Environmental questions swirl around Turkey’s Ilisu dam project
Hasankeyf‘s villagers say the beauty of their home is most striking at first-light or at sundown, when the historic stone ruins are reflected crisply in the waters of the river Tigris.
This is a remote, sparsely populated and, for most of the year, scorchingly hot corner of southeast Anatolia, where people live in poverty and seclusion. Over the years, their anger at the construction of a huge dam which will see Hasankeyf subsumed by flood waters has turned into sad resignation and quiet despair.
Labelled “doomed” in tourist guidebooks, Hasankeyf manages to attract a certain number of earnest-minded visitors, eager to see the traces of successive ancient civilizations. Locals sell them what they can, while they can — beautiful goat-wool rugs or hand-carved wooden implements — for a pitifully small sum.
The Ilisu dam’s foreign backers look to have developed cold feet, stating the dam has failed to meet environmental and cultural safeguards and have ordered suspension of work while matters are investigated. But any withdrawal of their support is unlikely to prevent energy-hungry Turkey from constructing the dam and a power plant — part of its sweeping development plan for the laggard south-east.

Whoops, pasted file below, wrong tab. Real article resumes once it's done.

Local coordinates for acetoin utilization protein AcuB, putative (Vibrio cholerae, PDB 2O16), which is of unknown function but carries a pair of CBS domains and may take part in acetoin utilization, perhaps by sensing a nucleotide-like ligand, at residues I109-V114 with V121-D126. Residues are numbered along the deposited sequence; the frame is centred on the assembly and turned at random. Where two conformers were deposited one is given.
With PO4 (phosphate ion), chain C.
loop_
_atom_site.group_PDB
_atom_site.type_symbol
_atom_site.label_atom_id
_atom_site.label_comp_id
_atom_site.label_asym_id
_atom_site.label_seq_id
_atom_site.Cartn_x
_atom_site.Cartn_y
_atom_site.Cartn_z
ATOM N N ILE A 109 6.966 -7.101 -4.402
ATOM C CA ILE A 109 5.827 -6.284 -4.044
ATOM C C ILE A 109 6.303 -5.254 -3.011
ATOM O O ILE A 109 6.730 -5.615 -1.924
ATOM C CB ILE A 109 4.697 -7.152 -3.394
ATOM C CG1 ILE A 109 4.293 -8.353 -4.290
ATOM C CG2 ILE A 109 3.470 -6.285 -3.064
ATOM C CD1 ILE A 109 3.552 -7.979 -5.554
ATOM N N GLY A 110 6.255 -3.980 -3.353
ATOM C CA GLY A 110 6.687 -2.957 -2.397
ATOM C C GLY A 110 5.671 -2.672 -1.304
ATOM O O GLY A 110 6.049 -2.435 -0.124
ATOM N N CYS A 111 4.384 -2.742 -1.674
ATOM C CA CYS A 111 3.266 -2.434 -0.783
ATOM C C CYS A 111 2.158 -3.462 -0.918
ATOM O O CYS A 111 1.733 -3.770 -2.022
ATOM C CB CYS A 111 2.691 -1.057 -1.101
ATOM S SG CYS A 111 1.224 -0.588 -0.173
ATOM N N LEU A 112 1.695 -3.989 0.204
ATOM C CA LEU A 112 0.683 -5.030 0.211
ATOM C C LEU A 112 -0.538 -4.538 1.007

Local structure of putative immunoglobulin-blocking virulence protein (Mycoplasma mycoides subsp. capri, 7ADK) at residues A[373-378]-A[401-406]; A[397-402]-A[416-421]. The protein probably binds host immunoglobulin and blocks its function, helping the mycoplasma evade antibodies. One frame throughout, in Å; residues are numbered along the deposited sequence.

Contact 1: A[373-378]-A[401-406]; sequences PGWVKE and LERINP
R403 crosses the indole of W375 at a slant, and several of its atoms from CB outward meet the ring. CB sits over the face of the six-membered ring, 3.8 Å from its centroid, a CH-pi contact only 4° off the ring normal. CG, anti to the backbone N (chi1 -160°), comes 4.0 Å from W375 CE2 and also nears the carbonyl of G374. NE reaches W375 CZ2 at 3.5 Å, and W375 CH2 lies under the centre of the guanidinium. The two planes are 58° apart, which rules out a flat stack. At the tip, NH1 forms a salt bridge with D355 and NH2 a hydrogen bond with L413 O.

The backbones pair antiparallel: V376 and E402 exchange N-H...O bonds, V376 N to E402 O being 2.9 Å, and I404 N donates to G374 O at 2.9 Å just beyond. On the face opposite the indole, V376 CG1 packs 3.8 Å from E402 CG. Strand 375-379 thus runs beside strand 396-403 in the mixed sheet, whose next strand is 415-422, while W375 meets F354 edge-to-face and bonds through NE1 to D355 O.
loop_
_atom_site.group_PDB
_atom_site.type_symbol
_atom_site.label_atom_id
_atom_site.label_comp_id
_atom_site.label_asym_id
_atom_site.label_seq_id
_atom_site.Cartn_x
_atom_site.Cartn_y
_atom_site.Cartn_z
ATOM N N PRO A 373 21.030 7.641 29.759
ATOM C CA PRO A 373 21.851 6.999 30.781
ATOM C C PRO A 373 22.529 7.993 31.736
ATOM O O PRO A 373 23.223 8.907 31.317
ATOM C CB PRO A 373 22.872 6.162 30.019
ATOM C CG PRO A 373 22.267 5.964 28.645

Opposition to the dam stretches far beyond Anatolia. Environmentalists argue colossal dam projects such as Ilisu are a relic of the 1970s and have never proven their worth, causing catastrophic damage to the natural environment and harming the ecosystems of downstream states.
Others question the economic principles of the project — creating enormous power capacity in an area where there is little or no industry and to where firms may be reluctant to relocate.
The government has pledged to reconstruct the scattered villages which must make way for the water, and to transport historical Hasankeyf, once used by the Romans to ward off the Persians, to another suitable spot.
In a country dotted with spectacular ancient sites and where so many civilizations have left their mark, the fight to save historical ruins in-situ can often be a fruitless one.
Archaeologists raced against the clock to excavate the historical mosaics of Zeugma, also in eastern Turkey, in 2000 before it disappeared under flood waters.
Gazing at the tall stone supports of Hasankeyf’s once-mighty bridge, the fragile stone minaret of its medieval mosque and the intricate warren of tombs and caves which clings to the cliffs above the river, it is difficult to imagine how this could be recreated anywhere else.